The following article was written by Nathan Nichols as an entry to the Alien August competition.
The Tulira are a sapient race that resemble the dryads of Earth folklore. They have characteristics of both plants and animals, starting in a stationary life stage and gaining mobility halfway into their adolescence.
Having a complex form of chlorophyll incorporated into their cellular structure, the Tulira are naturally photosynthetic throughout their entire life cycle (though the buildup of bark-like tissue on their outer skin sometimes interferes in this process.) When a Tulira is planted, it usually takes eight or nine solar days to take root and sprout. Once the sprout has access to the sun, it quickly grows into an upright, tree-like form with a slightly bulbous trunk. The upper branches and leaves serve to gather solar power more quickly, allowing the young ‘sapling’ Tulira to grow more quickly.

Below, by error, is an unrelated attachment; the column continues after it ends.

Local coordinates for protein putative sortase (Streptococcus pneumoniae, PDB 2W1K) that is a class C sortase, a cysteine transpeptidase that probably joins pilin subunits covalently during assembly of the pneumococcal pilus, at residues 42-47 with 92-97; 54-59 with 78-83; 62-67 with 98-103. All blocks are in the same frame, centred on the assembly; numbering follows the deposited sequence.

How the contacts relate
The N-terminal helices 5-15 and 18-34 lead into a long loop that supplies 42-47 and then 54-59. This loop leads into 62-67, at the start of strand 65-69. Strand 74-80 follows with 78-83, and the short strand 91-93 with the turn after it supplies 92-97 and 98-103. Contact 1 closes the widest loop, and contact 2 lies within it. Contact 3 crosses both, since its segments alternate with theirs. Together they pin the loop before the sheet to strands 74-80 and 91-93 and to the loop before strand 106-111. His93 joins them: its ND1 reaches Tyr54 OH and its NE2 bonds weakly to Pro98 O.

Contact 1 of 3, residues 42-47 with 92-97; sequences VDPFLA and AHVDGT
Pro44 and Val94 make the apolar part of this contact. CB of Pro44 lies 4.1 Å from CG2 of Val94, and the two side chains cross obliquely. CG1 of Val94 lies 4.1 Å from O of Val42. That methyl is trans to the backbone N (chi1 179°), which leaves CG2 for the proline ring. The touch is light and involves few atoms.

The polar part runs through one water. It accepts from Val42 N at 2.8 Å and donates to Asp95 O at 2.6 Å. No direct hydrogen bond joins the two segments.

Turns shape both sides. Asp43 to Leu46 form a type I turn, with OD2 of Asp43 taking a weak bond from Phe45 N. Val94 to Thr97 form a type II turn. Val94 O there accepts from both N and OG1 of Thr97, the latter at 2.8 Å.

When the tree grows large enough, its hollow trunk becomes a womb of sorts to ‘grow’ a more humanoid form. This second stage of life, when it emerges by splitting the drying husk of the tree, which has sacrificed its moisture and most of its vital fluids to its second form. This second stage is called a ‘sunchild’, as its new body has yet to balance its body metabolism, and must remain in the sun as often as possible. From the sprout of the sapling, it usually takes about two or three months to reach sunchild stage.
As a sunchild, a Tulira will be inquisitive and hyperactive, to the point that they have gained a reputation, as a race, of being annoyingly curious and rambunctious. In this life-stage, a Tulira has soft skin ranging between a soft golden-brown to olive-green, and bright, luminescent green eyes. Their body structure is similar to that of a human’s, but often much more slender and a good bit shorter, averaging four feet tall and usually weighing in at seventy pounds dripping wet.